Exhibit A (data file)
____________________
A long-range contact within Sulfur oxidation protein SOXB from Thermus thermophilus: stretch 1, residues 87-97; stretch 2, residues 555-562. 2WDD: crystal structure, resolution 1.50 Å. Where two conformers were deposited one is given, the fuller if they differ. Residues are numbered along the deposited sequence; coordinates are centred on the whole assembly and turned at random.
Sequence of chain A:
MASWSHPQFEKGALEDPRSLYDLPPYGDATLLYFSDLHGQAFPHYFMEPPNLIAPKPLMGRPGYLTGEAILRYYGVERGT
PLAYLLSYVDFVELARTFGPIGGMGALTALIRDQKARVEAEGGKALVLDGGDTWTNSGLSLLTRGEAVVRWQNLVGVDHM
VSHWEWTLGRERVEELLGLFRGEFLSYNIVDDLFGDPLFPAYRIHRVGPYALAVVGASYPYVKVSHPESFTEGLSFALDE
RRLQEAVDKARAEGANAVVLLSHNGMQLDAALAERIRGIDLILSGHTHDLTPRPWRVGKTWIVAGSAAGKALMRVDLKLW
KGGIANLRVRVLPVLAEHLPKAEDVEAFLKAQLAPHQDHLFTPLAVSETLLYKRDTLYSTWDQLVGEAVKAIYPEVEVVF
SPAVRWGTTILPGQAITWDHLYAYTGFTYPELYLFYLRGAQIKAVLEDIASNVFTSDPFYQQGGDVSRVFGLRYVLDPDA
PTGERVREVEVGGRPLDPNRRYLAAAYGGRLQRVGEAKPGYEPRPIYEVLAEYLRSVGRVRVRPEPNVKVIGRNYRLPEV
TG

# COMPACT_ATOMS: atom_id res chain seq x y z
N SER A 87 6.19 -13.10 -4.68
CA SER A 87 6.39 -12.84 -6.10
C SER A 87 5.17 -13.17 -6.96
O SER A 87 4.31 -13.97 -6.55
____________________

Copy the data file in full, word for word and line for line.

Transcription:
A long-range contact within Sulfur oxidation protein SOXB from Thermus thermophilus: stretch 1, residues 87-97; stretch 2, residues 555-562. 2WDD: crystal structure, resolution 1.50 Å. Where two conformers were deposited one is given, the fuller if they differ. Residues are numbered along the deposited sequence; coordinates are centred on the whole assembly and turned at random.
Sequence of chain A:
MASWSHPQFEKGALEDPRSLYDLPPYGDATLLYFSDLHGQAFPHYFMEPPNLIAPKPLMGRPGYLTGEAILRYYGVERGT
PLAYLLSYVDFVELARTFGPIGGMGALTALIRDQKARVEAEGGKALVLDGGDTWTNSGLSLLTRGEAVVRWQNLVGVDHM
VSHWEWTLGRERVEELLGLFRGEFLSYNIVDDLFGDPLFPAYRIHRVGPYALAVVGASYPYVKVSHPESFTEGLSFALDE
RRLQEAVDKARAEGANAVVLLSHNGMQLDAALAERIRGIDLILSGHTHDLTPRPWRVGKTWIVAGSAAGKALMRVDLKLW
KGGIANLRVRVLPVLAEHLPKAEDVEAFLKAQLAPHQDHLFTPLAVSETLLYKRDTLYSTWDQLVGEAVKAIYPEVEVVF
SPAVRWGTTILPGQAITWDHLYAYTGFTYPELYLFYLRGAQIKAVLEDIASNVFTSDPFYQQGGDVSRVFGLRYVLDPDA
PTGERVREVEVGGRPLDPNRRYLAAAYGGRLQRVGEAKPGYEPRPIYEVLAEYLRSVGRVRVRPEPNVKVIGRNYRLPEV
TG

# COMPACT_ATOMS: atom_id res chain seq x y z
N SER A 87 6.19 -13.10 -4.68
CA SER A 87 6.39 -12.84 -6.10
C SER A 87 5.17 -13.17 -6.96
O SER A 87 4.31 -13.97 -6.55